High Voltage Testing of Surge Arrester:
In modern practices, surge arrester or lightning arresters are the most reliable apparatus to protect the power system against transient voltages due to lightning and switching surges. They are invariably used from distribution voltages (400 V) to highest system transmission voltages of 765 kV or above. Hence, testing them precisely in standard laboratories with standard test procedures are of great importance in modern power system practice. A High Voltage Testing of Surge Arrester has to be a non-conductor for operating power frequency voltages. It should behave as a short circuit for transient overvoltages of impulse character, discharge the heavy current, and recover its insulation without allowing the follow-up of the power frequency current.
In Table 10.1, the impulse current ratings of the High Voltage Testing of Surge Arrester in relation to their voltage are given, and the testing is usually done at these current ratings.
Tests on Surge Arresters:
Power Frequency Sparkover Test:
This is routine test. This test is conducted using a series resistance to limit the current in case a sparkover occurs. The arrester has to withstand at least 1.5 times the rated value of the voltage for five successive applications. The test is generally done under dry and wet conditions also.
Hundred per cent Standard Impulse Sparkover Test:
This test is conducted to ensure that the diverter operates positively when overvoltages of impulse nature occur. The impulse generator is adjusted to give the standard impulse voltage of a preset magnitude specified in the specifications. The arrester has to sparkover every time in each of the ten successive applications. The test is done with both positive and negative polarity waveforms. Sometimes, the test is done by starting at a voltage level that does not give flashover at all, and is repeated in increasing steps of voltage till hundred per cent flashover occurs. The magnitude of the voltage at which hundred per cent flashover occurs is the required sparkover voltage.
Front of Wave Sparkover Test:
In order to ensure that the High Voltage Testing of Surge Arrester flashes over for very steep fronted waves of high peaks, this test is conducted using an overvoltage having a rate of rise of 100 kV/μs, per 12 kV of the rating. The estimated maximum steepness of the waves are specified in standards and specifications. The test is done by conducting hundred per cent sparkover voltage test for increasing magnitudes of the standard impulse wave. The time to sparkover is measured. The volt-time characteristic of the arrester is plotted, and the intersection of the V-t characteristic and the line with slope of the virtual steepness of the front gives the front of a wave sparkover voltage.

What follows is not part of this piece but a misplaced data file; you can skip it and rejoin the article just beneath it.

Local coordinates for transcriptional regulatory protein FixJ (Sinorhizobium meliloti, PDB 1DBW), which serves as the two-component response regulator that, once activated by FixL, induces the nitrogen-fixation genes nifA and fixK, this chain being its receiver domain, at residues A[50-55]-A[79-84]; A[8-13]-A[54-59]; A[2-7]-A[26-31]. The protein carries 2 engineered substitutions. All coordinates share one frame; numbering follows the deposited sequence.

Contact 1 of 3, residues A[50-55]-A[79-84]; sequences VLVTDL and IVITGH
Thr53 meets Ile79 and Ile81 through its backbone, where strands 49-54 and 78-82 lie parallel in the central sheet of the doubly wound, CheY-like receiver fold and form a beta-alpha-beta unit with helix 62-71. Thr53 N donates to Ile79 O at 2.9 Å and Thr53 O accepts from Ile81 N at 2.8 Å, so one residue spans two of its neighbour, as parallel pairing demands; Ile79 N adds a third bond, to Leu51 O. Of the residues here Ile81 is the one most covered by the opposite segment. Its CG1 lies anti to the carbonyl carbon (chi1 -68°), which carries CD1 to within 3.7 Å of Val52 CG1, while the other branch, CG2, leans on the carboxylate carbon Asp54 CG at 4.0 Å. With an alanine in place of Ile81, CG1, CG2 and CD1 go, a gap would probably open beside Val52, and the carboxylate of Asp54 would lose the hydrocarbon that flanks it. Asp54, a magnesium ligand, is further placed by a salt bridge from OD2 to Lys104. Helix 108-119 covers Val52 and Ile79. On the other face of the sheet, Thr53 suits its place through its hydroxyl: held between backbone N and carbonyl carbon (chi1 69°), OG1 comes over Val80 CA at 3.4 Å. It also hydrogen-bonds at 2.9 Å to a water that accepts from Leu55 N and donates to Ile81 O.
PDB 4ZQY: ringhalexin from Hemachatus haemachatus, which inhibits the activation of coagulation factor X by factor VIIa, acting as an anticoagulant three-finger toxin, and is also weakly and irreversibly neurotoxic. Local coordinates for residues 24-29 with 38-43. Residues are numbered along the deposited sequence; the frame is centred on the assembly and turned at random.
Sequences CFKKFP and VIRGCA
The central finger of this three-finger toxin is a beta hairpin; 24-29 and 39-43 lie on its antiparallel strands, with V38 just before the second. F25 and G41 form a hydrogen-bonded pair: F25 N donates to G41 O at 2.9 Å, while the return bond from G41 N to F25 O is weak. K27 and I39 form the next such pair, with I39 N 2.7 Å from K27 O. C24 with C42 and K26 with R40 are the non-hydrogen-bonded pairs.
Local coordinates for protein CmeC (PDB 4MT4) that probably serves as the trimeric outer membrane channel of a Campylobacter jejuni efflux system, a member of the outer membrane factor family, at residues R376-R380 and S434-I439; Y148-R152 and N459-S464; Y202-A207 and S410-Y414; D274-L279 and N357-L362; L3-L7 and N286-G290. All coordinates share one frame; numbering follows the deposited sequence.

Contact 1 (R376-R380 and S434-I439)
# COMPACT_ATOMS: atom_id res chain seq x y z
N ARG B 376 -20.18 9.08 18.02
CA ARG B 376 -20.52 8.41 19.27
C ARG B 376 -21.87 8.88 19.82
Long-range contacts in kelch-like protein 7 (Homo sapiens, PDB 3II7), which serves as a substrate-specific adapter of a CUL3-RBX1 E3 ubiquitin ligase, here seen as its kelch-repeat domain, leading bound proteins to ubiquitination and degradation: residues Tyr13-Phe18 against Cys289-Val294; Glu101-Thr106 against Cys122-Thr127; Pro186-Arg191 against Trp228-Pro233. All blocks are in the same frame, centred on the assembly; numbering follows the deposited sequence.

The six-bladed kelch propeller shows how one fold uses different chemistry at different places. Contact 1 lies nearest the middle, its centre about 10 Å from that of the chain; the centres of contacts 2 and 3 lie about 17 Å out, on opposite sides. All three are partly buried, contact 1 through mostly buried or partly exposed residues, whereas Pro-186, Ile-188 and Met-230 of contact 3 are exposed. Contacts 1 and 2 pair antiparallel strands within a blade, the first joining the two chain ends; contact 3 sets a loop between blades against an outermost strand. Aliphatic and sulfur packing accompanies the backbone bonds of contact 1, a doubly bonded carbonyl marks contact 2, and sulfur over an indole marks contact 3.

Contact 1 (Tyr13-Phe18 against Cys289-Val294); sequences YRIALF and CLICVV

Residual Voltage Test:
This test is conducted on pro-rated diverters of ratings in the range 3 to 12 kV only. The voltage developed across the Non-Linear Resistor units (NLR) during the flow of surge currents through the arrester is called the ‘residual voltage‘. (A pro-rated arrester is a complete, suitably housed section of an arrester including series gaps and non-linear series resistors in the same proportion as in the complete arrester.) Standard impulse currents of the rated magnitudes are applied, and the voltage developed across the diverter is recorded using a suitable voltage divider and a CRO. The magnitudes of the currents are approximately 0.5, 1.0, and 2.0 times the rated currents. From the oscillogram, a graph is drawn between the current magnitudes and the voltage developed across the diverter pro-rated unit. From the graph, the residual voltage corresponding to the exact rated current is obtained.
V1 = rating of the complete unit,
V2 = rating of the pro-rated unit tested,
VR1 = residual voltage of the complete unit, and
VR2 = residual voltage of the pro-rated unit.